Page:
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OLOGUN, S. and Adekeye, Olujide A and Agoha, Benedict Emerenwa and Igbokwe, D.O. and Idoko, Joseph Onyebuchukwu and Enefeazu-Ossai, Emmanuel (2017) SOME PSYCHOSOCIAL PREDICTORS OF ANGER IN SCHOOL CHILDREN. In: ICERI, 16th-18th November 2017, Seville, Spain.

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A cross sectional survey of children in secondary school was conducted to determine the association between family relation and anger in school children. The participants were one hundred and seventeen (117) senior secondary (SS) school 1-3 students drawn from a Government-owned school in Lagos, Nigeria. 34% of the respondents were in SS1, 33% were in SS2, and 33% were in SS3. They ranged between 12-18 years in age (X =15.51, SD = 1.28). The participants included 12-18 years. Family relation was measured using the Index of Family Relations (Hudson, 1992), while the STAS (Spielberger, 1994) was used to measure anger. The result of a hierarchical multiple regression analysis revealed a statistically significantly positive association (β = .52, !! change = .27, p<.05) between family relations and anger. Family relation also positively correlated with state anger (β = .48, !! change = .228, p<.05), trait anger (β = .44, !! change = .19, p<.05), and anger temperament (β = .54, !! change = .29, p<.05). Religion correlated significant with trait anger (β = -.18, p<.05). There was a moderate correlation between gender and anger temperament, and a moderate interactive effect of family relation and age on anger temperament. However, family relations did not predict angry reaction in the participants. The findings suggest the role of family relations on school children’s disposition to angry emotions. It also indicates qualitative difference between angry emotion and angry behaviour, which may require additional conditions to manifest. Thus, intervention programmes that are specifically designed for angry school children should incorporate programmes that target the effect of address family background of the individual, as well as the teaching of strategies for coping with anger eliciting situations.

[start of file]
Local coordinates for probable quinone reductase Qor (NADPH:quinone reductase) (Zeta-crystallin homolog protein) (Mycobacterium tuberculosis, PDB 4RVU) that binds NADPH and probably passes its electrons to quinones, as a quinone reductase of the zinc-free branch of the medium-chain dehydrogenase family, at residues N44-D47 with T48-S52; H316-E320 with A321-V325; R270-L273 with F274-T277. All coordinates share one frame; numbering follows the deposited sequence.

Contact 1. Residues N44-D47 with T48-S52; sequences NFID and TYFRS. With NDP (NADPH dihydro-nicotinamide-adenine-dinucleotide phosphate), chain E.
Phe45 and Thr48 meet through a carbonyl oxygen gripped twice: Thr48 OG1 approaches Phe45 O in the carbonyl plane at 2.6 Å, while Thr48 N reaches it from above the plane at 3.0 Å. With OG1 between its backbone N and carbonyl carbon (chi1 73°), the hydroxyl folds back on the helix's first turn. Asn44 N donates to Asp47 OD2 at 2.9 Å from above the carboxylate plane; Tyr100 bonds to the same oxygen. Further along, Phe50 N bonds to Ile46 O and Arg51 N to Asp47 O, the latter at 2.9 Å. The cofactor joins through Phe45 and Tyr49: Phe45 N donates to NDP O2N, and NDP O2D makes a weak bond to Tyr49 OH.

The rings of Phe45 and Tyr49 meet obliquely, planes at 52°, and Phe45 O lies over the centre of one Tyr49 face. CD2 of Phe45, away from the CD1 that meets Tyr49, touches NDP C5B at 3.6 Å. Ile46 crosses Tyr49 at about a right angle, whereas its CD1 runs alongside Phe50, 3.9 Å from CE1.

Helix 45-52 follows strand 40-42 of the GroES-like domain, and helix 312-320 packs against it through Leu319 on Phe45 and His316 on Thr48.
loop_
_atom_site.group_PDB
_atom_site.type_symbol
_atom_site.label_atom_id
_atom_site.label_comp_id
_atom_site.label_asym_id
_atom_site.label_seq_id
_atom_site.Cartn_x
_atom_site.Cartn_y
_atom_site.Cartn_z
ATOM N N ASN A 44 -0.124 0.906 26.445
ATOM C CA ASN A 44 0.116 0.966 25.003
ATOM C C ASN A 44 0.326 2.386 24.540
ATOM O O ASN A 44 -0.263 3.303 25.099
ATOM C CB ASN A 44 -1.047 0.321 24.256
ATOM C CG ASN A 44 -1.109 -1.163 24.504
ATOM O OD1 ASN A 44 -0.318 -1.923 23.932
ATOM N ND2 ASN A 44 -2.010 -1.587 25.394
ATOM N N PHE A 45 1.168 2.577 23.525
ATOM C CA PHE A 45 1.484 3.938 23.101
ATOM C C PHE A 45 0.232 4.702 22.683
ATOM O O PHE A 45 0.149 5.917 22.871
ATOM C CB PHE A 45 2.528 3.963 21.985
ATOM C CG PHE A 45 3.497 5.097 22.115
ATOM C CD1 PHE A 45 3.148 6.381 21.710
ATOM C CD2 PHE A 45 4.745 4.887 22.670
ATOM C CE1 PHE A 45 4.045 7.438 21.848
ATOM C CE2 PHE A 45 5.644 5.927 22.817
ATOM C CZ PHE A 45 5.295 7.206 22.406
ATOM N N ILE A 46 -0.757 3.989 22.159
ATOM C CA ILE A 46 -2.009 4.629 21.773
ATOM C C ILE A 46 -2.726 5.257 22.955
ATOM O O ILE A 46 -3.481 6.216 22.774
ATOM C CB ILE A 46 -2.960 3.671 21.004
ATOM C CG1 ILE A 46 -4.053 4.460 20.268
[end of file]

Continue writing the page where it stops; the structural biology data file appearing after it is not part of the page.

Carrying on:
Item Type: Conference or Workshop Item (Paper)
Uncontrolled Keywords: Family relations, Anger, school children, dysfunctional, family dynamics.
Subjects: B Philosophy. Psychology. Religion > BF Psychology
H Social Sciences > H Social Sciences (General)
Divisions: Faculty of Medicine, Health and Life Sciences > School of Psychology
Depositing User: Mrs Hannah Akinwumi
Date Deposited: 06 Feb 2019 12:23
Last Modified: 06 Feb 2019 12:23

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